routes) as an input source. Second, it permitted limited sharing of extracts of the Master Address File (which is confidential information under Title 13 of the U.S. Code) with local and tribal governments. Specifically, this provision led to the creation of the Local Update of Census Addresses (LUCA) program, first conducted in several phases in 1998 and 1999 (see National Research Council, 2004a:62–65).
The Master Address File used to support the American Community Survey during the intercensal period is essentially an update of the 2000 census MAF, revised to include edits to the Postal Service’s Delivery Sequence File and new construction. Through these actions, the MAF, heading into the 2010 census, will be certainly more than 90 percent complete but probably not 99 percent complete. (There will almost certainly be a substantial amount of duplication as well.)
The Census Bureau will utilize two operations to increase the degree of completeness of the MAF from its status in 2008 in preparation for its use in the decennial census in 2010. First, it will again use the LUCA program, in which local governments will be asked to review preliminary versions of the MAF for completeness and to provide addresses that may have been missed (or added in error). However, even granting that LUCA will be improved over the 2000 version, it is likely that the participation will be uneven and that a substantial amount of incompleteness will remain after these addresses are added to the MAF. In anticipation of that, the Census Bureau will carry out a national block canvass, visiting each census block, and adding any missed housing units to the MAF (while collecting information from global positioning systems for all housing units).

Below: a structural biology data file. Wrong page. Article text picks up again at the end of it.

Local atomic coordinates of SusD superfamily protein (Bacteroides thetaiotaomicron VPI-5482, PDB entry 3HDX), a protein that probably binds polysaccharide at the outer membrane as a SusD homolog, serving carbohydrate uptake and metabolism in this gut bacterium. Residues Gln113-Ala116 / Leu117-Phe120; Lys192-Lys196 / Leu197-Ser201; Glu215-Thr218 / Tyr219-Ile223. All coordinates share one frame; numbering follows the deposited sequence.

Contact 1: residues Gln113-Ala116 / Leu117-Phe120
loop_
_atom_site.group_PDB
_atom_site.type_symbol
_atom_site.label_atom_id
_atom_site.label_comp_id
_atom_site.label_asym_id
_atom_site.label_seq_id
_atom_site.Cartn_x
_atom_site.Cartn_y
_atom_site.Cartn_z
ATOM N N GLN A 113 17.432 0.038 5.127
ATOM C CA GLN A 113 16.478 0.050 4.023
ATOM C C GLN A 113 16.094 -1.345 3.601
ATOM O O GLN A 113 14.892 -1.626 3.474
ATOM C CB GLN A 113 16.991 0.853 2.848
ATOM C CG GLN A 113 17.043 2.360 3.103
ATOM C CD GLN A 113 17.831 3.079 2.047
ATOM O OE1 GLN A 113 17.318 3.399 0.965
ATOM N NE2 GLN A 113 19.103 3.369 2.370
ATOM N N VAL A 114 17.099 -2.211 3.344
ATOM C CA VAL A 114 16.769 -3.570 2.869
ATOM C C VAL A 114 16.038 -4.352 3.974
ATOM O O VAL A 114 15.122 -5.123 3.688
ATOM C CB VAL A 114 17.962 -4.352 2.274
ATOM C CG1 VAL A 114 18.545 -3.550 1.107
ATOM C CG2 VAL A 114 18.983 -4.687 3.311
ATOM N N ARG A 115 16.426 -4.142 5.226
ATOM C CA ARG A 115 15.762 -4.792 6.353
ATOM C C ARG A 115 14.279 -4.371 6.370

It may be the case that for many well-established blocks in the United States a 100 percent block canvass is wasteful, given that there is little possibility in these blocks of addition or deletion of housing units over time. It would be useful to identify such blocks in advance, since then the block canvass could be restricted to the subset of blocks in need of MAF updating (this is consistent with item C.3 in Appendix A). Given the costs of a 100 percent block canvass, identifying a targeting methodology that does an excellent job of discriminating between those blocks that are very stable over time and those blocks that are likely to have recent additions or deletions (or both) would provide substantial cost savings with possibly only a negligible increase in the number of omissions (or erroneous inclusions) in the MAF. It is likely that administrative records, especially building permit records, commercial geographic information systems, and the ACS could provide useful predictors in discriminating between stable and nonstable blocks. Such targeting is already used in the Canadian census; it uses an address register that is updated intercensally, and field verification is restricted to areas where building permit data indicate the presence of significant new construction (Swain et al., 1992).